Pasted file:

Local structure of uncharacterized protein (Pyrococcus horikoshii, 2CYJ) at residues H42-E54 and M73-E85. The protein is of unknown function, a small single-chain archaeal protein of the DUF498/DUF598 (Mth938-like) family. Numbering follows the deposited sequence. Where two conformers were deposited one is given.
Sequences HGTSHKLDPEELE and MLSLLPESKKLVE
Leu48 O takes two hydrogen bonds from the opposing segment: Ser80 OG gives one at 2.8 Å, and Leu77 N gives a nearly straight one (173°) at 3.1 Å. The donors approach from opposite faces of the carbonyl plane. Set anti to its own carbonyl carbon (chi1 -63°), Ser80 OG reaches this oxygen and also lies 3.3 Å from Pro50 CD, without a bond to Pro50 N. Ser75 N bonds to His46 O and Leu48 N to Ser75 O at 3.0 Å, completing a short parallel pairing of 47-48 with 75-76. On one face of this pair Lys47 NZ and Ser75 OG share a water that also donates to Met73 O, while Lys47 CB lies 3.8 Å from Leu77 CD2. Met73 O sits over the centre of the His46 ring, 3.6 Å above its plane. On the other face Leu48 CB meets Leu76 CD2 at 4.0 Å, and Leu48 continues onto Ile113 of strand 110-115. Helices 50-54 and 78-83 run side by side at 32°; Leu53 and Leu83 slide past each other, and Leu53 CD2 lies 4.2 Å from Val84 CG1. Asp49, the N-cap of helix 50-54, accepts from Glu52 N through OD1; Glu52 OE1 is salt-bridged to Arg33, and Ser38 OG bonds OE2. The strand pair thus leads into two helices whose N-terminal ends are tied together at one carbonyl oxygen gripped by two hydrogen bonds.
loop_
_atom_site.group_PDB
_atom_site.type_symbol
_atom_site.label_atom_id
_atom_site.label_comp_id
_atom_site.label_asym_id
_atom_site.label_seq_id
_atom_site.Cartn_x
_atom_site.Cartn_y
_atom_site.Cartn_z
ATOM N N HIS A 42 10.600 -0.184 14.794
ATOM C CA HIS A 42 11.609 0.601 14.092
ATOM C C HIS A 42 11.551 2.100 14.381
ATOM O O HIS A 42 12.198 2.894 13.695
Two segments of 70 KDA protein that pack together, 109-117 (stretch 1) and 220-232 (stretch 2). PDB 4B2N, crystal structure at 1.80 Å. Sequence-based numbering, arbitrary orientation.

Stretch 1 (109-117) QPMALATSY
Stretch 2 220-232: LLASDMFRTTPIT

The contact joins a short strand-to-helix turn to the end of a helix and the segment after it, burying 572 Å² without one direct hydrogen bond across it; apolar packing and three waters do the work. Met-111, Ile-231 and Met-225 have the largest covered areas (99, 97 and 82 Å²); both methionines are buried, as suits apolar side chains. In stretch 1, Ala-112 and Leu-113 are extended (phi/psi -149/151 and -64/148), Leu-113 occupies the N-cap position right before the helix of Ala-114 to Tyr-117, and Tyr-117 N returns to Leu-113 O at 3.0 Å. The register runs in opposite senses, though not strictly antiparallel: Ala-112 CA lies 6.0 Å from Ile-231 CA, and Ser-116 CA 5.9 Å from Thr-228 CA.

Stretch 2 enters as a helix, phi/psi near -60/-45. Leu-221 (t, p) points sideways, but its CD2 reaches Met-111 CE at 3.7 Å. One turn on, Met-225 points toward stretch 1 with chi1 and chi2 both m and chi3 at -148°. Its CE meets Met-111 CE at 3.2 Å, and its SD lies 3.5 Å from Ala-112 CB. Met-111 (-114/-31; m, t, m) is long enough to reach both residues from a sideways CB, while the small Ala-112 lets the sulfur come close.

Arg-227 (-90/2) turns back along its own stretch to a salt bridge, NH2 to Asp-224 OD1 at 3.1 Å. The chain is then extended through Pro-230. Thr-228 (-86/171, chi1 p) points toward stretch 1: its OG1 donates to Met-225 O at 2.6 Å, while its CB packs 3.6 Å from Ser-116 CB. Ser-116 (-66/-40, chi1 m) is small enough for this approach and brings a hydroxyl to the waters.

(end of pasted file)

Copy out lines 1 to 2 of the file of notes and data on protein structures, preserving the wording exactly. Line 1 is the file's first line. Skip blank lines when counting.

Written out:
Local structure of uncharacterized protein (Pyrococcus horikoshii, 2CYJ) at residues H42-E54 and M73-E85. The protein is of unknown function, a small single-chain archaeal protein of the DUF498/DUF598 (Mth938-like) family. Numbering follows the deposited sequence. Where two conformers were deposited one is given.
Sequences HGTSHKLDPEELE and MLSLLPESKKLVE